Perhaps the biggest question coming into 2014, at least until all of the injuries started piling up, was how will Billy Hamilton perform after being handed the job in center field with the departure of Shin-Soo Choo. Just about everyone knew he would be a strong base runner. Most people knew that he would at least be a solid defender in center. A lot of people though really questioned just how the bat would play.
Here we are on June 20th and Billy Hamilton has posted a 2.3 WAR (Fangraphs version), which is good for second best among position players, trailing just Todd Frazier. Among all center fielders in baseball, Hamilton ranks fifth with that 2.3 WAR trailing just Mike Trout, Carlos Gomez, Andrew McCutchen and Adam Jones. To this point in the season, Billy Hamilton has been a roaring success. That much is very clear, but let’s look at how and why he has been successful this season.
At the plate, Billy Hamilton is hitting .277/.313/.400 on the season. His average is good, but the on-base percentage is not exactly good. That comes from a low walk rate, as Hamilton is walking in just 5.5% of his plate appearances. His slugging percentage has actually been solid, which is a bit of a surprise given his minor league track record. For a center fielder, his bat has been slightly above-average, but against the league as a whole, it’s been slightly below-average.
Of course, there is more to offensive value than what you do at the plate. What you do once you reach base can also be valuable, and for Billy Hamilton, it has been very valuable. It should come as no surprise that the center fielder leads the Reds in baserunning value according to Fangraphs. He also ranks second in all of baseball in the stat, trailing just Dee Gordon.
Overall his offense has been above-average thanks to his elite baserunning ability and his slightly below-average performance at the plate.
Hamilton made the transition from shortstop to center field in the fall of 2012 in the Arizona Fall League. Then he spent all of 2013 playing the position for the Triple-A Louisville Bats. As a part of my minor league coverage, I watched him play several times per week that season and to say that he took to the position quickly would be an understatement. The last time during the season that he made a mistake that showed off his inexperience was in April of that year. With elite speed he was able to make up for most mistakes he would make when it came to route running, but there weren’t many problems with his routes or his breaks.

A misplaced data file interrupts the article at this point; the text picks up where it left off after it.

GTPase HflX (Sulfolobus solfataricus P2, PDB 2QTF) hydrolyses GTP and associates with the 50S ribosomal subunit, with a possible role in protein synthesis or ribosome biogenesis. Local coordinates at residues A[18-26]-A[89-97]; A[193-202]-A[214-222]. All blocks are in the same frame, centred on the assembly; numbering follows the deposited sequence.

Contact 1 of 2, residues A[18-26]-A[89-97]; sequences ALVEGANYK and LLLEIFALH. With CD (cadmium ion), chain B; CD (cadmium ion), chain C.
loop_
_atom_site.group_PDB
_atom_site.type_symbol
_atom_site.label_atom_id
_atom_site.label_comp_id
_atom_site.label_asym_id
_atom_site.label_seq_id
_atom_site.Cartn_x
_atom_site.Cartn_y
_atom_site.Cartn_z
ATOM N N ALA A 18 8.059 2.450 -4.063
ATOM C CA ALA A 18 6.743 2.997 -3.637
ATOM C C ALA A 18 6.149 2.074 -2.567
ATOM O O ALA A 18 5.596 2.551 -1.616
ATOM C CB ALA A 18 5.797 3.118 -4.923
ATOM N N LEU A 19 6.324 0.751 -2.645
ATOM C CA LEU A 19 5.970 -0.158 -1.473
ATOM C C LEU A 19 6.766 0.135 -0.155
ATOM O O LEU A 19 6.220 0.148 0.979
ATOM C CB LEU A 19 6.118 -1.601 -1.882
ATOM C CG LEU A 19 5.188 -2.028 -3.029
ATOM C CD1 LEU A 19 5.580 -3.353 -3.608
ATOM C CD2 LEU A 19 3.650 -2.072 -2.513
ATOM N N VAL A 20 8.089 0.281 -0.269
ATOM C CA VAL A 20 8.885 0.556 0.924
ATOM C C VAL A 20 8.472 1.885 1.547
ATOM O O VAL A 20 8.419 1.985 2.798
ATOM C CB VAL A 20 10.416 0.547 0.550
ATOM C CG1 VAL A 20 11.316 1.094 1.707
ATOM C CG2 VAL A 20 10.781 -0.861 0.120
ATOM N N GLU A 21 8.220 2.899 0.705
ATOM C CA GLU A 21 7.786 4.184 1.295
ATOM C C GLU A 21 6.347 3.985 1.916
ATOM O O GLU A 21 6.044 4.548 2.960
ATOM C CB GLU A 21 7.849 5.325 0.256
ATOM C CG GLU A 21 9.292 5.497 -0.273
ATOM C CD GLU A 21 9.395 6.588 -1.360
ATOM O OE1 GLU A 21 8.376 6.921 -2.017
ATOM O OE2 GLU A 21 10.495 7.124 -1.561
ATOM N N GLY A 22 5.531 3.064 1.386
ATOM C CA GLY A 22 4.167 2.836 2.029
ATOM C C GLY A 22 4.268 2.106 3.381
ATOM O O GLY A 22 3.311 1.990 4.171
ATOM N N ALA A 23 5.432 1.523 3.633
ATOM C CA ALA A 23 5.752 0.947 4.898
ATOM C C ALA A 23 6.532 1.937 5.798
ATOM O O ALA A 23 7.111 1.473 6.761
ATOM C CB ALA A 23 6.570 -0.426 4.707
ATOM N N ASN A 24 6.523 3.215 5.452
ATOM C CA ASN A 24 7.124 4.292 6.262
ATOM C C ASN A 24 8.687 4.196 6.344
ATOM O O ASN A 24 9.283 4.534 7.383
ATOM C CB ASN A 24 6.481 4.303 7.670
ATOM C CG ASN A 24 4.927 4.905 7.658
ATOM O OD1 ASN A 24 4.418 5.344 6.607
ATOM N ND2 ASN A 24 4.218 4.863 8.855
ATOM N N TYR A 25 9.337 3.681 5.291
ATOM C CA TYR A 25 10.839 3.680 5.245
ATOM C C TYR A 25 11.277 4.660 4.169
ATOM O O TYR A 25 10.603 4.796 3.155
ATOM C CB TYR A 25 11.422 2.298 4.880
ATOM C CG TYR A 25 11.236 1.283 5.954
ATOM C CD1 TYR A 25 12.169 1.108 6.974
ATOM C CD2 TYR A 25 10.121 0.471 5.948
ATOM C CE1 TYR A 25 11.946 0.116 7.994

Fast forward to today and we can look directly to yesterday to see just how good of a defender Hamilton is and can be. In fact, watch it again, or watch it for the first time if you missed it. It’s very impressive.
Heading back to Fangraphs to look at the defensive value and we can see that Hamilton has a UZR (ultimate zone rating) value of 10.9, which is the fifth best in all of baseball at all positions and the tops in center field. Only two other center fielders in the game have even HALF of that 10.6 value that Hamilton has. Jackie Bradley Jr. has a 6.8 mark and Leonys Martin with a 5.3 mark. What makes it even more impressive is that Hamilton has 483.2 innings in the field, which is significantly less than the guys ranked 2nd through 9th among center fielders.
Diving deeper into his defensive values, he is converting 97.4% of balls hit into his zone into outs. Mike Trout has the second best mark among center fielders at 93.9%. The gap between Hamilton and Trout is the same as the gap between Mike Trout and the guy in 14th place. His range is elite among the elite defenders in the game.
His “ARM” value is at 2.1, which is second among center fielders to just Leonys Martin at an incredible 5.4. Hamilton once again finds himself as an elite guy at the center field position.
Overall his defensive value is the best in the game at his position and among the best in the game at any position on the field.
Right now Billy Hamilton is doing elite level things on the basepaths and on the defensive side of the ball all while more than holding his own at the plate. When we add it all up, you could make an argument to place the Reds center fielder on the National League All-Star team. While it likely won’t happen because players are more often selected for what they do with their bats rather than their entire game, Hamilton has played close to an All-Star level this season.